any reference in this title to "tax" imposed by this title shall be deemed also to refer to the additions to the tax, additional amounts, and penalties provided by this chapter. [Emphasis added.]

Likewise, section 6601(e)(1) provides:

(1) INTEREST TREATED AS TAX. ≈ * * * Any reference in this title (except subchapter B of chapter 63, relating to deficiency procedures) to any tax imposed by this title shall be deemed also to refer to interest imposed by this section on such tax. [Emphasis added.]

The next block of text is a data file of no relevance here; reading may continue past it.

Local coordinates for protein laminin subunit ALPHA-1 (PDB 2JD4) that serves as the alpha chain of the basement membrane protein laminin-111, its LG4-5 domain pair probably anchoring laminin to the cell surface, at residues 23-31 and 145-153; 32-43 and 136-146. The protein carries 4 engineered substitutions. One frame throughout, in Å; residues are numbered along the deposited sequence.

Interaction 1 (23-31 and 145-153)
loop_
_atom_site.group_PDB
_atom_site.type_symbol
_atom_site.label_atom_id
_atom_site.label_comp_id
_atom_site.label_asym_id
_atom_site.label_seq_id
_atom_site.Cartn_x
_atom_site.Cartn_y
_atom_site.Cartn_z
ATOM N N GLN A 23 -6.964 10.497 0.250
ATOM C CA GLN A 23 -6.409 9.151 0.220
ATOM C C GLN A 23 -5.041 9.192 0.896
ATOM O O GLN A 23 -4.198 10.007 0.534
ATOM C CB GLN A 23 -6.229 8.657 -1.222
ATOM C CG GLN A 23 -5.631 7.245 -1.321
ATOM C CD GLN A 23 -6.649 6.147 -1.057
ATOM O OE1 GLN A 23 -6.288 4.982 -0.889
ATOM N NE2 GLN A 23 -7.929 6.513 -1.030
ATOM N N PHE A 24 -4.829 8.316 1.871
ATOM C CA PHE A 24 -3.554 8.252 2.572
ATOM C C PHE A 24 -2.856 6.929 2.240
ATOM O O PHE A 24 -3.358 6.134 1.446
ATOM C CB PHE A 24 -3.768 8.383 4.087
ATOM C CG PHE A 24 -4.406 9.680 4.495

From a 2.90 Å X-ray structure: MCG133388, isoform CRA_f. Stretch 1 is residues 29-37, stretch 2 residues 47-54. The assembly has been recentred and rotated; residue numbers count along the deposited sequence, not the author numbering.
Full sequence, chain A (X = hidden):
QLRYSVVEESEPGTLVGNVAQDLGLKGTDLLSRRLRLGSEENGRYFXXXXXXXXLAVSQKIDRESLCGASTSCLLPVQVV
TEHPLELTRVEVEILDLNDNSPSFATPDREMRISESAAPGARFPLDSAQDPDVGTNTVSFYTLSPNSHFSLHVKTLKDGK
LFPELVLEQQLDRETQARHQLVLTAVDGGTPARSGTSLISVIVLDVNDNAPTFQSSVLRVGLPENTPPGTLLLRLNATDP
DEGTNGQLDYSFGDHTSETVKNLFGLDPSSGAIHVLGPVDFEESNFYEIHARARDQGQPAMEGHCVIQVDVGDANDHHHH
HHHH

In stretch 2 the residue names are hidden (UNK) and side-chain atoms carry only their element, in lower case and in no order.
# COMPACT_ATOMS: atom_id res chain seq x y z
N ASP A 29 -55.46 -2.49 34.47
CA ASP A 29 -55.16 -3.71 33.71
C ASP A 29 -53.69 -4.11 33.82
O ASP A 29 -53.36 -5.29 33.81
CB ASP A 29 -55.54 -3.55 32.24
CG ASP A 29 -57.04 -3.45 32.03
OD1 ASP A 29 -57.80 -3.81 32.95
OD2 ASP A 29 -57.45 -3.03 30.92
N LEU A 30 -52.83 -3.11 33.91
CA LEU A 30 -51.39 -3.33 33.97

Pursuant to these sections, any computation of the "tax imposed by this title" made without reference to the point in time that the return was required to be filed, would have to include both interest and penalties. The majority clearly does not contemplate that interest and penalties be included in "tax imposed by this title" for purposes of computing the "underpayment" to which the fraud penalty applies. However, the only way to avoid such a result is to interpret section 6663 as imposing the fraud penalty on the underpayment of tax that was required to be shown on the taxpayer's return at the time it was filed. 6 Prior to the 1989 enactment of sections 6663 and 6664, the fraud penalty provided for by section 6653(b) was based on an "underpayment" that was generally defined in section 6653(c) as a "deficiency" within the meaning of section 6211. Neither the fraud penalty nor interest is within the definition of a "deficiency" pursuant to sections 6211 and 6601(e). See White v. Commissioner, 95 T.C. 209 (1990); Estate of DiRezza v. Commissioner, 78 T.C. 19 (1982).